In order to do the W-Trek, campsites must be reserved in advance. From research it seemed that campsites get booked up well in advance. As this trek would be near the start of our trip, this wasn’t a problem for us. We therefore began booking our campsites 6 months in advance to ensure we had our desired campsites. Below is a list of the 4 campsites we stayed in, which company they can be booked with, and how much they cost us:
- Night 1 – Camping Grey (Vertice Patagonia) Cost: $18 USD for 2 persons – £6.50 each
- Night 2 – Camping Paine Grande (Vertice Patagonia). Cost: $18 USD for 2 persons – £6.50 each
- Night 3 – Camping Frances (Fantastico Sur). Cost: $20,000 CLP for 2 persons – £12 each
- Night 4 – Camping Chileno, full board mandatory (Fantastico Sur) Cost: $120,000 CLP for 2 persons – £70 each
Booking campsites in advance through Vertice Patagonia was a painful process. We were informed to make our reservations online which was simple enough, we then received a confirmation of the reservation, however we then had to wait for them to send a ‘Webpay’ link to be able to finalise the reservation. Which is when it got painful.
After 2 months of emailing with no response I resulted in emailing 10 email addresses in one go: email@example.com as well as firstname.lastname@example.org, email@example.com and so on… I emailed until ventas10 and eventually I got provided with a link for payment. Yay!
This was a LOT easier. We booked and paid through the website (http://int.fantasticosur.com/en/online) and received our confirmation via email. Nice and easy!
Gear for the W-Trek
As we are travelling very light, the majority of our gear (apart from clothes) had to be rented in advance. As mentioned, we hired the hiking gear from our hostel (Kiooshtem) in Puerto Natales. All of the hiking gear cost us £66 each in total for the 5 days.
Here is a list of the gear we took with us:
- 1 x two man tent
- 1 x sleeping bag each of -10 comfort level (double wrap in garbage bags to avoid getting wet whilst trekking)
- 1 x sleeping bag liner each
- 1 x sleeping matt each
- 2 x hiking poles each (an essential in my opinion!)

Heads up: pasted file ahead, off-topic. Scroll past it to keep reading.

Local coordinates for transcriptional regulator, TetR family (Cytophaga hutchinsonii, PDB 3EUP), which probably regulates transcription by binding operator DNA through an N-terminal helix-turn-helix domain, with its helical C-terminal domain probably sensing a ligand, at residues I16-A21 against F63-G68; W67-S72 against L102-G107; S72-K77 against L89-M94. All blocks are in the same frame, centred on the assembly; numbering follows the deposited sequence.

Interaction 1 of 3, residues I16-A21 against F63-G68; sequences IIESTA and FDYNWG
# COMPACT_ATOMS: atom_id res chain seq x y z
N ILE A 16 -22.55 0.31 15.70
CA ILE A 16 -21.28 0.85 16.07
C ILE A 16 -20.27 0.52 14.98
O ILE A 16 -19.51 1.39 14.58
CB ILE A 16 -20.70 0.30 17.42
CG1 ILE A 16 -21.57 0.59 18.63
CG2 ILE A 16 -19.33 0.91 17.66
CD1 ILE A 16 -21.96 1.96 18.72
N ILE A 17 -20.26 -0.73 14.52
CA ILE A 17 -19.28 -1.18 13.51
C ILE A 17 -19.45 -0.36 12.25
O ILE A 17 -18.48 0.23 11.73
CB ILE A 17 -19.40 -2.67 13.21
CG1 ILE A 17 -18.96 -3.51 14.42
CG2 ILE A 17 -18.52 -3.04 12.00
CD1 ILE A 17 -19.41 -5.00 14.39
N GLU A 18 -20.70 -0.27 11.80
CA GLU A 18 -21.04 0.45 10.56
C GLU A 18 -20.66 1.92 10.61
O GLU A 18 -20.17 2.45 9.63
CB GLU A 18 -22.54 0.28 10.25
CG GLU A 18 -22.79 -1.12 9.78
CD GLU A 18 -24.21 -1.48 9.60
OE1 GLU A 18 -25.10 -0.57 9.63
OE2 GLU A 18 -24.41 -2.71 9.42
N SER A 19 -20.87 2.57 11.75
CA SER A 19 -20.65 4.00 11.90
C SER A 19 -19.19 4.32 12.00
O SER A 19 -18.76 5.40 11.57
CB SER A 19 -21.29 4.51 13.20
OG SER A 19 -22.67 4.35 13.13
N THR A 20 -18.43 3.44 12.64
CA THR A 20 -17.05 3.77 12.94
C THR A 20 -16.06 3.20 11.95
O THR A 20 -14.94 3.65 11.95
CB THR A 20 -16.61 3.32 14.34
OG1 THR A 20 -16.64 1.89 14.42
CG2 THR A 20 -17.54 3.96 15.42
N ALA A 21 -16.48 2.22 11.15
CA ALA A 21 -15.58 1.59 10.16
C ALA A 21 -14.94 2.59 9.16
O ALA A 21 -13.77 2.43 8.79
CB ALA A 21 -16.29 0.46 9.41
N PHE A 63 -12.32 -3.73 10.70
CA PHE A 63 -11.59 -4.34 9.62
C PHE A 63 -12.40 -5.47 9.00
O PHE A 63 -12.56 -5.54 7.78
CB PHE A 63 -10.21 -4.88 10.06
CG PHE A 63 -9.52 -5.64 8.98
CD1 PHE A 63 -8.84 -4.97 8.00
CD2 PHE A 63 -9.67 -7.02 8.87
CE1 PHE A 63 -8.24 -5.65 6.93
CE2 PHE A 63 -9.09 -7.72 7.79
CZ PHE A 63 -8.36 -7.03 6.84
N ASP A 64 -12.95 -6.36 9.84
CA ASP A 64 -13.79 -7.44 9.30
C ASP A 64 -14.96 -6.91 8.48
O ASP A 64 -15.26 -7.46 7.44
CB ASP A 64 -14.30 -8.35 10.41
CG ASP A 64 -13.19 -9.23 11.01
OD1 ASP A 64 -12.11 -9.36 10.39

- 1 x head torch each
- 1 x cooking stove
- 1 x gas canister
- 2 x mugs
- 2 x plastic bowls
- 2 x sporks
- 4 x packed lunches each. Our daily packed lunches consisted of the following each: 1 piece of plain bread, 1 piece of fresh fruit, 1 bag of dried fruit, nuts, cereal bar and a few sweets)
- 3 x evening meals each – Instant noodles or packet rice (We only had 3 evening meals as we had food provided on our final night)
- 8 x coffee sachets
- 1 x towel each
- 1 x washbag (toothpaste, toothbrush, deodorant, wet wipes)
- 1 x daybag
- 1 x set of day clothes each (long sleeve top & leggings, I also bought a spare pair of leggings but 1 pair would have been fine)
- 1 x set of WARM evening clothes each – long sleeve top + thermal top and leggings, thick jumper and merino wool socks (double wrap evening clothes in garbage bags in the day to avoid getting wet)
- 1 x waterproof coat each
- 1 x hat and gloves each (I also packed my Buff)
- 3 x pairs of socks each
- 1 x hiking shoes each (although Shaun hiked in trainers)
- 1 x pair of pumps or flip flops each for the evening
- 1 x camera
- 1 x waterproof action camera
- 1 x mobile phone in zip locked bag
- Lots of plastic bags and bin liners for all of the above
Hiking the W-Trek: Our Route
Day 1: Paine Grande – Glacier Grey (11 km, 4 hours)
So after we had caught the 7.20am bus from Puerto Natales, paid our entrance fee and caught the 11am Catamaran to Paine Grande we had some lunch before hiking the 11km from Paine Grande up to Glacier Grey.
The trek begins with a gradual incline until you reach the view of the lake with the glacier in the distance, it was such an incredible sight, the water was so blue and I had never seen such impressive raw nature. This turned out to be my favourite view of the whole W Trek!